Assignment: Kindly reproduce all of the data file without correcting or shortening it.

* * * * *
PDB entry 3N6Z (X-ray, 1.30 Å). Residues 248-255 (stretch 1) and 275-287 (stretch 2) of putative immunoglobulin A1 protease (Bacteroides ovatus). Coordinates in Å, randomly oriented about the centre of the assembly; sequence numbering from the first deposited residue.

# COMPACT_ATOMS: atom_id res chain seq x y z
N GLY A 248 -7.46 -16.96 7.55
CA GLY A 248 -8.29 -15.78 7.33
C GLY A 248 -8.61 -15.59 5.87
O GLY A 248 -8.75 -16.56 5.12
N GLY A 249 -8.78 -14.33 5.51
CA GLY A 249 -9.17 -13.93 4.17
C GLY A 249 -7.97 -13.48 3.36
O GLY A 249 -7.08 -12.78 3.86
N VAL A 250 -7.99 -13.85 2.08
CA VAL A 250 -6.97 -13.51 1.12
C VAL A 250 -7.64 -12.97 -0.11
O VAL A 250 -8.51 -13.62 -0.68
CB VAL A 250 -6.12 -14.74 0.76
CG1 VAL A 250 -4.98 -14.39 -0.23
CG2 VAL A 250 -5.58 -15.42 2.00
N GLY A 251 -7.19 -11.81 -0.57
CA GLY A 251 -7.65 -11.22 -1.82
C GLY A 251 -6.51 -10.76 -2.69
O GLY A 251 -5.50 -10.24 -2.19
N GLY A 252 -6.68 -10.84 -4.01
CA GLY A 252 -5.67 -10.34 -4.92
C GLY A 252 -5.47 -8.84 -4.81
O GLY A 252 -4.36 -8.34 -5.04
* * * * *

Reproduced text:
PDB entry 3N6Z (X-ray, 1.30 Å). Residues 248-255 (stretch 1) and 275-287 (stretch 2) of putative immunoglobulin A1 protease (Bacteroides ovatus). Coordinates in Å, randomly oriented about the centre of the assembly; sequence numbering from the first deposited residue.

# COMPACT_ATOMS: atom_id res chain seq x y z
N GLY A 248 -7.46 -16.96 7.55
CA GLY A 248 -8.29 -15.78 7.33
C GLY A 248 -8.61 -15.59 5.87
O GLY A 248 -8.75 -16.56 5.12
N GLY A 249 -8.78 -14.33 5.51
CA GLY A 249 -9.17 -13.93 4.17
C GLY A 249 -7.97 -13.48 3.36
O GLY A 249 -7.08 -12.78 3.86
N VAL A 250 -7.99 -13.85 2.08
CA VAL A 250 -6.97 -13.51 1.12
C VAL A 250 -7.64 -12.97 -0.11
O VAL A 250 -8.51 -13.62 -0.68
CB VAL A 250 -6.12 -14.74 0.76
CG1 VAL A 250 -4.98 -14.39 -0.23
CG2 VAL A 250 -5.58 -15.42 2.00
N GLY A 251 -7.19 -11.81 -0.57
CA GLY A 251 -7.65 -11.22 -1.82
C GLY A 251 -6.51 -10.76 -2.69
O GLY A 251 -5.50 -10.24 -2.19
N GLY A 252 -6.68 -10.84 -4.01
CA GLY A 252 -5.67 -10.34 -4.92
C GLY A 252 -5.47 -8.84 -4.81
O GLY A 252 -4.36 -8.34 -5.04